AND a chance to win a $5 gift certificate!
So, read up on St. Patrick in her fun post below, scoop up a fantastic book at a fantastic price, and comment below for a chance to win the gift certificate!
Happy St. Patrick's Day! from Barbara Bettis-
Today my latest book goes on sale for 99 cents. Please check out The Lady of the Forest. AMAZON
To celebrate, I’m giving away a $5 Amazon Gift Card to one commenter.
Happy St. Patrick’s Day! ’Tis the Wearing of the Green, so pin on your shamrock, watch out for leprechauns and pass the corned beef and cabbage.
At its heart, March 17 is the day tradition says St. Patrick died. Originally it was a feast day, a day of spiritual renewal, and was celebrated from the 9th or 10th Century, although one source says the Catholic Church made it an official feast day in the 1600s.
Who was St. Patrick? He was born in Roman Britain in about 385 AD of Roman-British descent. He says in his Confessio ( Confession) that at the age of 16, he was kidnapped by Irish pirates and taken to Ireland where he became a slave and tended sheep. After four years, he escaped when he had a dream in which God told him to go to the coast. He did, and found sailors willing to give him passage (after he prayed for God to give them a sign).
He returned home, where, some years later he reported he had a vision of a man who handed him a letter headed “The Voice of the Irish.” When Patrick started to read, he heard the voices of many saying, 'We appeal to you, holy servant boy, to come and walk among us.'"
This inspired him to study for the priesthood. He was ordained and eventually sent to Ireland, arriving March 25, in the year 433.
Some traditions say he brought Christianity to Ireland, but other scholars report that Christian missionaries were already in Ireland when he arrived. However, he took his message throughout the countryside, converting thousands of people and building churches.
There are conflicting theories on the year of his death, but the most commonly accepted is 461. He was buried on cathedral hill, (where Down Cathedral later was built) in Downpatrick, about 21 miles south of what is now Belfast, Ireland.
These days, we’re so familiar with the celebratory nature of the holiday—wearing green, parades, corned beef and cabbage. Oddly enough, blue was always associated with St. Patrick. However, over the years various Irish rebellious organizations adopted green as their color and green has since been associated with Ireland and St. Patrick’s Day.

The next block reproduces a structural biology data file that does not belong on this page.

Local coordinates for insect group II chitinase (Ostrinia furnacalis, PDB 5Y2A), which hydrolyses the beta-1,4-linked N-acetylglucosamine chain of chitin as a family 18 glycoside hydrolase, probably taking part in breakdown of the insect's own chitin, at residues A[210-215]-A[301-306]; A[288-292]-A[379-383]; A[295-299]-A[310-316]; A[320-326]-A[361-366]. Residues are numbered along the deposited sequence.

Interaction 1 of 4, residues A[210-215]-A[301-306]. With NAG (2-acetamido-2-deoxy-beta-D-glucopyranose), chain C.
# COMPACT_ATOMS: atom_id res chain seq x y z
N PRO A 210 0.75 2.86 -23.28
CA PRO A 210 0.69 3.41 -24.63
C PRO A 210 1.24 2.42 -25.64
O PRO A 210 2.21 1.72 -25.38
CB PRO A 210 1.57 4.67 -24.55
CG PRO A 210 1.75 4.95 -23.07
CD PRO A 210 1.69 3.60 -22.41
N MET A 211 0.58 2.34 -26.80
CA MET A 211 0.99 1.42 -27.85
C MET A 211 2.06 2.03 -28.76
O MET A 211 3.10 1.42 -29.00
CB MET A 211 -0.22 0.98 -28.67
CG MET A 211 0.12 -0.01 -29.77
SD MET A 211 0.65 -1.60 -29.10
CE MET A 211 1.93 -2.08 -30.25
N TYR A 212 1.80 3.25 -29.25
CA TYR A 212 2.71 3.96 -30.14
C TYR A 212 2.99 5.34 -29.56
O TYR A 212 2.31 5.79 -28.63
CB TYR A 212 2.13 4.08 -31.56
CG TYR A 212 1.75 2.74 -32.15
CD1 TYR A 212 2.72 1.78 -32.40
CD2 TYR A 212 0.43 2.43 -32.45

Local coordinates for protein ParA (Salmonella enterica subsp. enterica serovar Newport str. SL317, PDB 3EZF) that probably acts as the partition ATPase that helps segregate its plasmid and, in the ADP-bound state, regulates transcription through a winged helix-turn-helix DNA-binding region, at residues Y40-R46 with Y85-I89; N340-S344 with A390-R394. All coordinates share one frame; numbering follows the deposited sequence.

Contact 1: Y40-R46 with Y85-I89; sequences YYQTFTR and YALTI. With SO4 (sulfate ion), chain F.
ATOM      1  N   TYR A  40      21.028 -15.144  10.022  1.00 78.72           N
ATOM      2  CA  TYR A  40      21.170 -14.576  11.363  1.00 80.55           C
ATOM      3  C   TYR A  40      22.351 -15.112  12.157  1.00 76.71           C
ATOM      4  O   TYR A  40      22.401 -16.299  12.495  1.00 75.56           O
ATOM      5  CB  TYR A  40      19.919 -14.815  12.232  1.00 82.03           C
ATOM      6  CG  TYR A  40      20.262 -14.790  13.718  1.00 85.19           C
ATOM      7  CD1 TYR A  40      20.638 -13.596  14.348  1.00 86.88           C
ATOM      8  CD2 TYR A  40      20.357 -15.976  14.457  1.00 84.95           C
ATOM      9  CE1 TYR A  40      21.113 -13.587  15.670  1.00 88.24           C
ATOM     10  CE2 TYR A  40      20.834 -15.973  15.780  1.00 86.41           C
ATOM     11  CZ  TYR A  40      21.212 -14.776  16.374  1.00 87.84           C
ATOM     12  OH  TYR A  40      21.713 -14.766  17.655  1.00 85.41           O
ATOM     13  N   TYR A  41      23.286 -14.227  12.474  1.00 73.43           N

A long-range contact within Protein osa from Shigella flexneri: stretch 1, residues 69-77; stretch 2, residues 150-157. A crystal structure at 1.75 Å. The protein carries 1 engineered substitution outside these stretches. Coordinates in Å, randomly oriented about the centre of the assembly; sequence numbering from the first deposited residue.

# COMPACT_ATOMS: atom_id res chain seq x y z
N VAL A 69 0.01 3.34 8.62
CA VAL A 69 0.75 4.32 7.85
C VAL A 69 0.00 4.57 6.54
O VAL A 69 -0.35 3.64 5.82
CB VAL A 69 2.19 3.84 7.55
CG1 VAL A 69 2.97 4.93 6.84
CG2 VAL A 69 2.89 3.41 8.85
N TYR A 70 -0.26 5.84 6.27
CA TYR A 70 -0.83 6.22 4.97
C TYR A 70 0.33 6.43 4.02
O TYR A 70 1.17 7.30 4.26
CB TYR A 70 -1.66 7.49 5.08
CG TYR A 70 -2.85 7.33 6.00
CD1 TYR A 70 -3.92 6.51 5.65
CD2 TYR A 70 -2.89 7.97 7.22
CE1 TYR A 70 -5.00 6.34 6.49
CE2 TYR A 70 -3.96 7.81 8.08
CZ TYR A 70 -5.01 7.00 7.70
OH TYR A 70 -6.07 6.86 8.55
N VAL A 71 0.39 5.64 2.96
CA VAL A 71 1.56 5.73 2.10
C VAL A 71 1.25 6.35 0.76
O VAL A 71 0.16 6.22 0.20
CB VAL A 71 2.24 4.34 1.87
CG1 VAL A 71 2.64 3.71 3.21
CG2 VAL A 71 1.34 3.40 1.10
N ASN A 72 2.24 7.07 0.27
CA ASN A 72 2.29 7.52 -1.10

Ironically, the first recorded St. Patrick’s Day parade was held —you guessed it—in the U.S. In 1762, Irish soldiers stationed with the British army in the Colonies marched in New York City.
And that traditional Irish fare of corned beef and cabbage—isn’t. In Ireland, beef was too valuable to be eaten by the ordinary people. They dined on pork—bacon or ham. Not until immigrants arrived in the U.S. to find beef the cheaper meat did it supplant ham/bacon.
Perhaps mortals will never find the leprechauns’ gold at the end of the rainbow. But the culture of the world is richer for this holiday honoring the saint who was instrumental in bringing Christianity to Ireland and inspiring a tradition that—for one day—brings people of all nationalities together. Because as the saying goes, “On St. Patrick’s Day, everyone is Irish.”
* * *
http://www.catholic.org/news/national/story.php?id=73999 http://www.ireland.com/en-us/articles/st-patrick-facts/ https://en.wikipedia.org/wiki/Saint_Patrick#Dating http://www.irishcentral.com/culture/food-drink/why-do-irish-americans-eat-corned-beef-and-cabbage-instead-of-bacon-for-st-patricks-day-196470851-237570541 https://www.catholicculture.org/culture/library/view.cfm?recnum=101 http://www.maryjones.us/ctexts/lebor4.html (The Tuatha de Dannan) http://store.isisbooks.com/The_Triple_Goddess_s/401.htm https://en.wikipedia.org/wiki/Triple_deity https://ericwedwards.wordpress.com/2014/03/09/the-celtic-triple-goddess-and-the-divine-hag/ http://www.yourirish.com/folklore/legend-of-leprechauns
* * *
He must pursue his enemy; she must protect her people. Can their love survive the duties that drive them apart?
When her elderly husband dies, Lady Katherine fakes her own death and disappears into the forest with others escaping the brutish new lord. Determined to protect her people, she knocks the wrong man senseless. But Lord Henry isn’t an enemy, he’s the brother of her childhood friend. Although his tender confidence tempts her, she’s bound by duty.
Henry of Chauvere has found the one lady he wants for his own, never mind she’s tied him hand and foot. When he learns the king has ordered her to wed Stonehill’s ruthless new master, he insists Kate seek haven with his sister. But she won’t desert her friends. Henry vows to solve her problem, provided he catches a traitor before the threat from Kate's past catches her.
When a daring rescue compels Henry and Kate to join forces, their attraction grows into love. If only duty didn’t drive them apart.
#Sale 99 cents: The Lady of the Forest. AMAZON
* * *
Thank you, Barbara! It was great to have your post on this St. Patrick's day!
Readers, be sure to leave your comment below to be entered for a chance to win the gift certificate. If you do not wish to leave your email address (I promise to use it only to contact the winner), you'll need to check back in a couple of days to see if you've won. ~Cathy